Why make a stage adaptation of The Wizard of Oz? | Theater | Indy Week
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Why make a stage adaptation of The Wizard of Oz

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The Wizard of Oz

Broadway Series South
Through May 10

At first blush, an enterprise like The Wizard of Oz seems the kind of marketing slam dunk producers would fairly drool over. With all but universal name recognition and an iconic story and score everyone fondly remembers from childhood, the property is practically the working definition of "family-friendly."

But the hidden perils are also considerable. If a show like this basically clones the beloved 1939 film, it forsakes the element of surprise among the older audience members—and gets critically socked as derivative to boot. On the other hand, if it consciously breaks from that mold, an even greater number of audience members are just as likely to say, "Wait—that's not how it goes."

Then there are the icons themselves from that iconic tale to contend with: the matchless work of Judy Garland and Margaret Hamilton for starters, and the inspired vaudeville of those holy fools Ray Bolger, Jack Haley and Bert Lahr. Challenge to the actor: Top those performances—without, of course, the aid of extreme close-ups to magnify every nuance of emotion. Then try to duplicate the opulence of Cedric Gibbons' original cadre of set designers.

There's little doubt these are some of the reasons this professional touring version, based on a 1989 Royal Shakespeare Company production of the show, appears to be fighting a systemic case of cold feet. They played New York—well, for a week and a half—just over a month ago. But, unable to match the film's ostentation, and uncomfortable staking out new territory, this production seems stuck in a predicament: aware of its shortcomings when compared with the original, but in no position to do that much about them.

In all sympathy, I really can't imagine what it would be like to try and update Judy Garland's work as Dorothy. The problem here: Neither, apparently, can director Nigel West and actor Cassie Okenka. Repeatedly, we get the feeling that those eggshells Okenka always seems to be walking on have more to do with her predecessor's legacy than the easily wounded pride of a fictive witch. Jason Simon's take on the Lion is engaging, and some heart emerges from Chris Kind's portrayal of Tinman and Noah Aberlin's reading of the Scarecrow. But spontaneity has largely been factored out of these proceedings. The cast frequently seems too careful—in the worst sense of the word.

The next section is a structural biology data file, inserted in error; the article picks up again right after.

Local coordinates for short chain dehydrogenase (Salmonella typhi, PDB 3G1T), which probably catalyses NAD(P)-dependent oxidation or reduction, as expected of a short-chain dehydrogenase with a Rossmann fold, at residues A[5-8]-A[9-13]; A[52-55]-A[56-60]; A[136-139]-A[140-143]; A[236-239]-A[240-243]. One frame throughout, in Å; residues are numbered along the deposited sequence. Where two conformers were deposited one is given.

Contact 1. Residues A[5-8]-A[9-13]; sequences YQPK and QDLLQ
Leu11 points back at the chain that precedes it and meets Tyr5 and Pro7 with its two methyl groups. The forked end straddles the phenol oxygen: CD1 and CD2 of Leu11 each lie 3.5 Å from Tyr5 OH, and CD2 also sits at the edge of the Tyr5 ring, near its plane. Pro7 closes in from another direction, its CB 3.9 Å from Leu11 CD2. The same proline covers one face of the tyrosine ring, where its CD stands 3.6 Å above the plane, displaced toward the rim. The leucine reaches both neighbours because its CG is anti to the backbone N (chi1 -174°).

Tellingly, the most satisfying moments in this production are departures from the work we know: the schizophrenically suited crows who feast and comment on the Scarecrow's abilities, those Dreamgirl trees in the haunted forest, and even the trippy Munchkinland backdrop that seems to superimpose the Hollywood hills (complete with sign) onto the Land of the Rising Sun.

Even more bizarre, but still visually compelling, was the sequence in which a potentially fatal field of poppies are rendered as a company of classical ballet dancers. (Sleep-inducing ballet? Who ever heard of such a thing?)

This Wizard repeatedly tries—and fails—to marry elements of the film with live action in a multi-media approach. When Dorothy scampers across a completely empty stage at the beginning, while animated computer graphic imagery of a sepia-toned wasteland is projected onto a black backdrop over her head—I'm sorry, but we're not in Kansas anymore. Or much of anywhere else, for that matter: It was the weakest opening of a stage piece I've seen in quite some time.

By the time this production belatedly adds a meager set piece or two to represent Auntie Em and Uncle Henry's farm, the treacherous animation was suggesting footage from The Martian Chronicles instead. I'd swear those weren't exactly sun rays piercing those clouds, and the stunted, stick-like creatures clawing hungrily at the skies above them were anything but trees. Finally, the last time I saw digital animation as cheesy as the footage used in the tornado, Robert Wilson was hijacking BAM for his production of Monsters of Grace. I briefly wondered if the 3-D glasses used in that benighted staging would have made these projected images—or some of the acting—more dimensional.

Stuck firmly in the shadow of its famous forerunner, marred by human interactions that seem as pre-programmed as the computer graphics, and a little too reliant on effects that are entirely too special, this production will likely wow the kids—but leave the older folks a bit more disenchanted.

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